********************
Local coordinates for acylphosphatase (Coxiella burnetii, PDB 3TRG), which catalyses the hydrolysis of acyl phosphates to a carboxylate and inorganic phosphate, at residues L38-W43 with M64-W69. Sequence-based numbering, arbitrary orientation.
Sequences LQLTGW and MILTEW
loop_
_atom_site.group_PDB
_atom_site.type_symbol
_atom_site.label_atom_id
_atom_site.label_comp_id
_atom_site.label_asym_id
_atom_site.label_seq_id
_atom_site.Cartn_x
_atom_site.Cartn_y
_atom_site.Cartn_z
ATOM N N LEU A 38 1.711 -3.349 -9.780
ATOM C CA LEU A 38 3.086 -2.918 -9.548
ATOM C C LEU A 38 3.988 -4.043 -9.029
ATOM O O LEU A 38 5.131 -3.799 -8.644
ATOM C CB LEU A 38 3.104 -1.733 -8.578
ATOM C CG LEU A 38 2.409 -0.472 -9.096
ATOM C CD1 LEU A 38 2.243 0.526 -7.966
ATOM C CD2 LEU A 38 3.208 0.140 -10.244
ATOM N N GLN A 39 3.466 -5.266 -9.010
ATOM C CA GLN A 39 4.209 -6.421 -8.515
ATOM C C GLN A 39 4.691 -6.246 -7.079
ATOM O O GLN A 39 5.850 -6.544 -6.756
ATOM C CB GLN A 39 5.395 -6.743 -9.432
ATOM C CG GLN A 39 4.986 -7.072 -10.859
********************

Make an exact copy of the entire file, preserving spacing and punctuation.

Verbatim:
Local coordinates for acylphosphatase (Coxiella burnetii, PDB 3TRG), which catalyses the hydrolysis of acyl phosphates to a carboxylate and inorganic phosphate, at residues L38-W43 with M64-W69. Sequence-based numbering, arbitrary orientation.
Sequences LQLTGW and MILTEW
loop_
_atom_site.group_PDB
_atom_site.type_symbol
_atom_site.label_atom_id
_atom_site.label_comp_id
_atom_site.label_asym_id
_atom_site.label_seq_id
_atom_site.Cartn_x
_atom_site.Cartn_y
_atom_site.Cartn_z
ATOM N N LEU A 38 1.711 -3.349 -9.780
ATOM C CA LEU A 38 3.086 -2.918 -9.548
ATOM C C LEU A 38 3.988 -4.043 -9.029
ATOM O O LEU A 38 5.131 -3.799 -8.644
ATOM C CB LEU A 38 3.104 -1.733 -8.578
ATOM C CG LEU A 38 2.409 -0.472 -9.096
ATOM C CD1 LEU A 38 2.243 0.526 -7.966
ATOM C CD2 LEU A 38 3.208 0.140 -10.244
ATOM N N GLN A 39 3.466 -5.266 -9.010
ATOM C CA GLN A 39 4.209 -6.421 -8.515
ATOM C C GLN A 39 4.691 -6.246 -7.079
ATOM O O GLN A 39 5.850 -6.544 -6.756
ATOM C CB GLN A 39 5.395 -6.743 -9.432
ATOM C CG GLN A 39 4.986 -7.072 -10.859